But this isn’t the 1950s when the average family had just moved from the farm to a suburban lot and brought lots of gardening experience with them. Those new suburban gardeners knew roses needed protection, plus they expected gardening to be hard work (that sort of a negative attitude towards gardening is slowly dissipating today), so didn’t think twice about the added trouble of plants needing winter protection.

Some 60 years later, that old gardening knowledge has often been lost. Yes, more people today are trying gardening than ever before, but many new gardeners never saw their parents or even grandparents garden. The whole thing is totally new to them. How are they supposed to guess that a zone 5 label means a plant is hardy in zone 5… unless it’s a bush rose? Even if you told them, it seems so ridiculous they probably wouldn’t believe you.

21050409N

Bush rose killed by the cold.

How many gardeners in colder climates lose their not-really-zone-5 bush roses each winter? I’ll bet that at least half are toast by spring. It’s unfair to expect beginning gardeners to know that, when it comes to bush roses and only bush roses, zone 5 really means zone 8. Yet if they have a bad experience gardening, they may gave up a hobby that should be fascinating, healthy and fun.  And that’s unfortunate for the gardening world… and the nursery with the lying label loses a client.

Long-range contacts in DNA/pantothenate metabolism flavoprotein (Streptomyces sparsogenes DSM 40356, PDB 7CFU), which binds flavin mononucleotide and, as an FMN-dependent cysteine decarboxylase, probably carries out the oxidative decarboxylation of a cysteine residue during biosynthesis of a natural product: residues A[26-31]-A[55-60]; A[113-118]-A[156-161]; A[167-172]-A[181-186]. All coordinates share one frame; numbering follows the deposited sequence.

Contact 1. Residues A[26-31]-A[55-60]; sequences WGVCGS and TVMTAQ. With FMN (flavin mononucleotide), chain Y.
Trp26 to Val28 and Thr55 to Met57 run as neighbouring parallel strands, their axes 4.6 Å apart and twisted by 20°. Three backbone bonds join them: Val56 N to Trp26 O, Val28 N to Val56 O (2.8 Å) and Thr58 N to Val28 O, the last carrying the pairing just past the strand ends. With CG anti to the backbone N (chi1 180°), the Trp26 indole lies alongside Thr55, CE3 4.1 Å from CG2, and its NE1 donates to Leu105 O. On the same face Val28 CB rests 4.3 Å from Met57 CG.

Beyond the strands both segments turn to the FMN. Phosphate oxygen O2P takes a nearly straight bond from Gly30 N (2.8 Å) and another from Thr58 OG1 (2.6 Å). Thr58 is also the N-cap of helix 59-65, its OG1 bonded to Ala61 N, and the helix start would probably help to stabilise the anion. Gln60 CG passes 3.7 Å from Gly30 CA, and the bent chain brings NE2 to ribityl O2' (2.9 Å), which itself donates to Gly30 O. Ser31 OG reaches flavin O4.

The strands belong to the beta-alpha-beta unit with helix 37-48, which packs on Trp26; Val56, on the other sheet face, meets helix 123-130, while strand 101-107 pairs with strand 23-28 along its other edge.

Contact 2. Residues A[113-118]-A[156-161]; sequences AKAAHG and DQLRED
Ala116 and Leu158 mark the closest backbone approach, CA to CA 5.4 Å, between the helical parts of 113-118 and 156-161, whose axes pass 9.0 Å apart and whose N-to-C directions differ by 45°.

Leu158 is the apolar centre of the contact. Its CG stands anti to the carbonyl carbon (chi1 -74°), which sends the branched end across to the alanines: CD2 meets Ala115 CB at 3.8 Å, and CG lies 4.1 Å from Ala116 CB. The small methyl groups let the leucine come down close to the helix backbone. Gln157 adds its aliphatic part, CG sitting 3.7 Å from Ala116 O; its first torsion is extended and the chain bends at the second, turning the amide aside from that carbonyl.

Truth in Advertising

Ideally, the hardiness zone given for any plant ought to be its real one. Of course, I fully understand the dilemma of a nursery owner: if he gives “zone 8” as the hardiness zone for a hybrid tea rose, he’ll scare away any gardeners from zone 7 down. I therefore suggest the following compromise. Why not label the plant as “zone 5 with winter protection”? That would make things much clearer. Even a beginner gardener would certainly understand he or she needs to do something to protect the plant from the cold and would, with luck, get information on how to do it from the garden center selling the plant.

Shrub Rose Labels Tell the Truth

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Hardy shrub rose ‘Winnipeg Parks’, zone 2.

Oddly, the same nurseries that lie about the hardiness of bush roses tell the truth about shrub roses! These roses are bigger, fuller plants and most are naturally more cold resistant (hardy) than the bush rose trio: hybrid teas, grandifloras and floribundas. Nurseries proudly list their true hardiness zone on the label: 2, 3, 4 or 5, depending on the cultivar. No winter protection is needed for these hardy roses as long as you plant them in their proper zone, or a warmer one. Thus, a shrub rose labelled “zone 2” can be grown in zone 2, but also in zones 3, 4, 5, 6, 7, 8 and 9 (most roses have a hard time with tropical climates: zones 10 and above). And a shrub rose bearing a “zone 5” label will grow, without protection, in zones 5, 6, 7, 8 and 9.

Make Life Easier

Larry paresseux 1 mg copyAs a laidback gardener, I strongly encourage northern gardeners at least to prefer hardy shrub roses to frost susceptible hybrid teas, grandifloras, and floribundas. After all, one of the  basic principles of laidback gardening is to stick to plants adapted to your climate. Not needing to protect a plant for the winter means less work not only in the autumn, when you cover or bury the plant, but also in spring when you remove the protection. So go with shrub roses: they’re much easier to grow!